This week New York City plays host to a seven-day festival with events spread across the city. However this is not a festival in celebration of music, art, or theater but a celebration of, as the organizers phrase it, everything ‘internet-y’.
Internet Week boasts almost 200 events, including exhibits, seminars, and instillations. By dedicating a whole week to such festivities it appears that the Internet has reached a status of incomparable heights. How many rock stars or artists could fully pack events for so many consecutive days? Is the Internet really worthy of such limelight, and what exactly is there to celebrate?
The organizers claim that since 2008 Internet Week has been a means to celebrate openness in the Internet and the digital community. In order to assess whether the Internet is worthy of such prominence several arguments made by its most devoted fans need to be taken into consideration.
1) Open access to the web gives more people a voice
With the help of the net it is far easier for people to put their voices and opinions out there in the public sphere. But the question is, is anyone listening? An obvious example of the Internet's potential to get a message across is found in KONY 2012. This film demonstrated the potential of savvy advocacy through the Internet. The film captured 50 million views in two days. Despite its popularity it also drew critics for being narrow minded and not channelling resources directly to Ugandans. However, the point is not whether people agree with the video or not. The point is that the video demonstrated the global participation in an issue that had never before reached that scale.
Now that anyone who has a computer also has the potential to voice their beliefs and values, does it mean everyone is just shouting louder? While open debate is a pillar of democratic society the fact that people can spread their thoughts wider and faster makes it impossible for all opinions to be heard, only a few get through the noise. Therefore are we just back to where we started pre-Internet days?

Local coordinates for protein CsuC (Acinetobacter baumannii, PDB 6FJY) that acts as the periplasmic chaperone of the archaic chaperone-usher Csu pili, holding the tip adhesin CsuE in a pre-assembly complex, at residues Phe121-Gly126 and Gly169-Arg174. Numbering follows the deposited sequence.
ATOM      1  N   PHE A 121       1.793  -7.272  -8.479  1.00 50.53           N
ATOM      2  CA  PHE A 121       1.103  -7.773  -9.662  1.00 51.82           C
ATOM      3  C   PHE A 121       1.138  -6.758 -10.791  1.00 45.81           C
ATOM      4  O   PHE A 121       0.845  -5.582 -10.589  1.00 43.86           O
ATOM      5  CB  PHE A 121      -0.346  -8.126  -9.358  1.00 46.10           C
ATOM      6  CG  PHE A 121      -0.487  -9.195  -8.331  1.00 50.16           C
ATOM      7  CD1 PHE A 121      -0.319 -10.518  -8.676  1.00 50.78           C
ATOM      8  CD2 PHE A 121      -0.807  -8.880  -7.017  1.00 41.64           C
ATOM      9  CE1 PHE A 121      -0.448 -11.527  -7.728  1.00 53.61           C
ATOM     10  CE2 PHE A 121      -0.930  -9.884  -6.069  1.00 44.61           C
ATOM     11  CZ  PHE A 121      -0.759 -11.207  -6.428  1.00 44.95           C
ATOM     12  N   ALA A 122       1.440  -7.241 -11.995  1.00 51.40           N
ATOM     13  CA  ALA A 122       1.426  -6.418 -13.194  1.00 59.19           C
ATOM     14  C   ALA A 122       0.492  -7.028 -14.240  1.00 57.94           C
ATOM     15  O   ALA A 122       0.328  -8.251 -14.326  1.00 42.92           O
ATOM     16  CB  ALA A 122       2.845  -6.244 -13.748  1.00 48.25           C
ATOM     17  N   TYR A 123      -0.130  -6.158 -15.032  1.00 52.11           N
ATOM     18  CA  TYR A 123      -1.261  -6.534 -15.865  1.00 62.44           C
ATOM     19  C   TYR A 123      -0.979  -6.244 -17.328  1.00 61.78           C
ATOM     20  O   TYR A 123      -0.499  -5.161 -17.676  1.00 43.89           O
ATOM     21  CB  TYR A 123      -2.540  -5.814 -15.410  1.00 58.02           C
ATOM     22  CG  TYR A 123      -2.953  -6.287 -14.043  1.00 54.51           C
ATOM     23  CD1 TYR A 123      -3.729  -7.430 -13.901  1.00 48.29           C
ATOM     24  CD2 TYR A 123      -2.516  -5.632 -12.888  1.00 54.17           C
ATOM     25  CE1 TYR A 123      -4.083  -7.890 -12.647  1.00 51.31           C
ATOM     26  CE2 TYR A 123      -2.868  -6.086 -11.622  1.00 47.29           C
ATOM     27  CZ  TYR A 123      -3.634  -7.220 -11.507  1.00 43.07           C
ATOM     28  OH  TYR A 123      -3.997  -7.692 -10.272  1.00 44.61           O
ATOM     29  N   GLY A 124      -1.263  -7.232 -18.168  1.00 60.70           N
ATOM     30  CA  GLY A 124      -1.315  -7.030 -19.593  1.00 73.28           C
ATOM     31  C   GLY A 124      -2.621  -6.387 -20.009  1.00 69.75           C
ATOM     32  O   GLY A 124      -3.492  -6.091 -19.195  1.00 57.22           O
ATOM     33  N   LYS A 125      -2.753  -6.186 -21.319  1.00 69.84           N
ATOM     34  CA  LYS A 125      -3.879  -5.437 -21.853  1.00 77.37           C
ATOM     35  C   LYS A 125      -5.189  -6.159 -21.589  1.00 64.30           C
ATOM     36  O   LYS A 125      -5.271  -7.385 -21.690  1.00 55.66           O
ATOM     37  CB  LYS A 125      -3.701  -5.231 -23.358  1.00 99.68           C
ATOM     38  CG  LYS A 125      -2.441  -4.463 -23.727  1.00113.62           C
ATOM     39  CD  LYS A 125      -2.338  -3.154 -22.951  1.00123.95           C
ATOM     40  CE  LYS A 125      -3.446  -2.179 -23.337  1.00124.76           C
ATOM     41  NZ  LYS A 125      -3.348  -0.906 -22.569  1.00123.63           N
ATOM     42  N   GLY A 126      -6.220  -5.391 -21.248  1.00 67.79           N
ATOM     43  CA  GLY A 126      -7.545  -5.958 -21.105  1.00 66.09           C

2) The Internet has increased our access to information
The infinite amount of information at our fingertips means that we can all become better informed individuals. It is easier than ever to find out further information on current issues and topics and therefore become more informed in our political opinions. However, the topics frequently topping most Googled lists are not politics or the economy, but Justin Bieber and Kim Kardashian.
3) The Internet has made us more active and able to participate
The web allows for the creation of online communities. Active global communities makes it easier to unite individuals that before were disparate voices in areas that previously may have been hard to influence. Social media was used by 9 out of 10 Tunisians and Egyptians to organize and spread awareness of the protests that became known as the Arab Spring. This "Twitter Revolution" is accredited by some to be central to the uprisings. However, while the Internet facilitated mobilization and encouraged participation it cannot take credit as a causal factor of the social unrest.
Using the Internet is not automatically going to make us all perfectly informed, or politically active and engaged individuals. However depending on how we use it, the Internet is worthy of praise for the fact that it does have the potential to enhance awareness, improve participation, and increase openness. Either that's true, or I have just been talking to myself.